“Marketing people are always trying to figure it out. They’re always trying to game the system and figure out what’s the formula to get the algorithm to do whatever you want it to, and blah, blah, blah,” Stump says. “And I feel like for us, our audience to a certain extent feels like an extension of us. I think we feel a certain responsibility to them, and a certain camaraderie with them. So, we don’t want to try and do the cheesy thing for the first-week push or something. It’s more about something exciting, something that you would want to see.”
Hence the seashells, which Stump explains were a purposeful, tangible response to NFTs – a money-making scheme many of their peers have succumbed to. “You have these things that don’t even exist anywhere. It’s like some writing on a ledger somewhere. Whereas [seashells], you have to go and find and they physically exist. Somebody brought one to the signing the other day, and it was incredible because I hadn’t seen any of them,” he says. “It’s that kind of thing of just making it an experience that you would enjoy being a part of, too, because I mean, if everything is ‘like and subscribe’, it doesn’t feel like something you’re actually a part of, you know?”
It’s this earnest desire to create on their own terms that allowed Fall Out Boy to infiltrate the pop culture landscape of the 00s. They never shunned pop music like many of their contemporaries in the ’emo’ scene at the time. Instead, they deeply embraced it, becoming MTV mainstays in the earliest days of their career, or offering eyeliner advice on the same pages of glossy teen magazines that adorned pictures of a then-teenage Miley Cyrus. Kim Kardashian starred in their music video, years before her own stardom eclipsed that of the band, and Jay Z opened their third album. Recently, a video of them performing a pop-punk version of ‘Shut Up And Drive’ with Rihanna has recirculated. It’s perhaps this rejection of genre confines and keenness to etch themselves into the pop culture zeitgeist that continues to entice new generations – evident in the endless carousel of teenagers lining the barrier at their shows, year after year.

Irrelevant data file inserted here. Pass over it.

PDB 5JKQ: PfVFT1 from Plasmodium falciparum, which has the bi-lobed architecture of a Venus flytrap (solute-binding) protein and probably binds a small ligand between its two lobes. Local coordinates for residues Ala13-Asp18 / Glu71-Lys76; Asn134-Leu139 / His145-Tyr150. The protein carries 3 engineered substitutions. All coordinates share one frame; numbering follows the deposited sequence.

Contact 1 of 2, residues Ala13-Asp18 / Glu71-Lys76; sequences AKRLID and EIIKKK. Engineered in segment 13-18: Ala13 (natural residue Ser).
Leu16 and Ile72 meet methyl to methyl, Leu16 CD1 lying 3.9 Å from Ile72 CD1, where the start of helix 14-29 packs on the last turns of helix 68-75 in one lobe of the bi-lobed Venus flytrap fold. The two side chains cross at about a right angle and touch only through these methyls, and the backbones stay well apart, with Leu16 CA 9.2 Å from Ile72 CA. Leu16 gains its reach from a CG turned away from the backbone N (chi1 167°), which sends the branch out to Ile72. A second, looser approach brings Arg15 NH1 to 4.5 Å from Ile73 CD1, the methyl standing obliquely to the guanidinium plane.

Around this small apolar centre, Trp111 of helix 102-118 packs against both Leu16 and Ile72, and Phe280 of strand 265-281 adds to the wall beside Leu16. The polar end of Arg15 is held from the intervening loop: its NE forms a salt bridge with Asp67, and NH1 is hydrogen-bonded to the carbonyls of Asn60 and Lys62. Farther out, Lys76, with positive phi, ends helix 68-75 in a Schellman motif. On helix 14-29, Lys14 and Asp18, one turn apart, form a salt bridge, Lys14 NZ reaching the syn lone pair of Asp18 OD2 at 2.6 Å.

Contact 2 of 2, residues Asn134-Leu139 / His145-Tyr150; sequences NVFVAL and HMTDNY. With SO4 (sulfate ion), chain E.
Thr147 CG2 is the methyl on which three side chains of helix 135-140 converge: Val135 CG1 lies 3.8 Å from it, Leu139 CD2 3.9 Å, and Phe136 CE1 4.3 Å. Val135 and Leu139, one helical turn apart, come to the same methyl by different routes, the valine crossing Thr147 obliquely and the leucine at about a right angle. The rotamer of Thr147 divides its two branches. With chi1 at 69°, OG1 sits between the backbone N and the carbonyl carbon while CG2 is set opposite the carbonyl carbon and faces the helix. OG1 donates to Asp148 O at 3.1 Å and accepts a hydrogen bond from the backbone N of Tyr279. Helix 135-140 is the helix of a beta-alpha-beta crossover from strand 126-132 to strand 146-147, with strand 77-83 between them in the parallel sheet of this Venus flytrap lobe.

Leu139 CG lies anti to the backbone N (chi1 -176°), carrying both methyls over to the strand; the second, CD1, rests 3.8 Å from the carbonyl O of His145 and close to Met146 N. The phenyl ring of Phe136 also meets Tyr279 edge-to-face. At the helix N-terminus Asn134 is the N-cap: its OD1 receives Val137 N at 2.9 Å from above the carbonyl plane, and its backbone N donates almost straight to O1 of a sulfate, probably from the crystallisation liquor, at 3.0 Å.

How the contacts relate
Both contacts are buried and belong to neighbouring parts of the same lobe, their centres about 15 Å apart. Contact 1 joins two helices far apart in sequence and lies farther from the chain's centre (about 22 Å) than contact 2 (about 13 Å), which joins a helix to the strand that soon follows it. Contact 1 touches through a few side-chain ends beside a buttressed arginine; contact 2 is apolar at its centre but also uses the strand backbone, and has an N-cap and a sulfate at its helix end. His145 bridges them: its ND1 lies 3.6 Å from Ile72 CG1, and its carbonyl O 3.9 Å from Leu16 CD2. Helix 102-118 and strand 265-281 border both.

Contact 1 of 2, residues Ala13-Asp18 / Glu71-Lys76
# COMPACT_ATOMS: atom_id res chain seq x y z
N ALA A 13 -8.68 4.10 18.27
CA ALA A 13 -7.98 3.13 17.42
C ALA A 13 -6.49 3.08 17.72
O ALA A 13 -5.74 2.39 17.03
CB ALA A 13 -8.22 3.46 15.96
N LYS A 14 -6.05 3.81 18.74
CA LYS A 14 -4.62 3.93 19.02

As a band, they’ve often conjured an illusion of existing on the fringes of pop culture. Not edgy enough to be deemed counter culture, but not fashionable enough to be ‘cool’. This in itself is their USP, appealing to a youth audience slightly jaded by the mainstream, but still deeply in awe of it. In the years since their last album, a slew of Gen-Z artists have emerged in their path, re-imagining 00s pop punk in a more genre-fluid way – something that, looking back, Fall Out Boy were always advocating for.
“That’s always wild”, Stump says, humble despite the tidal wave of young artists keen to credit him as an inspiration. “I don’t really personally try to put too much stock in it in terms of like, ‘Oh, that was me.’ It’s more like you’re part of a continuum. everybody is. There were bands that came before us, and there are bands that come after us and it’ll go on, hopefully, forever. What was that Downton Abbey line about? He’s like, ‘I don’t own the Abbey, I’m watching over it, or something. I feel like that’s what it’s like. for a minute, somebody handed us the ball and we had to guard it. but then it goes on to somebody else, and somebody else is creating stuff that inspires another generation and so on.”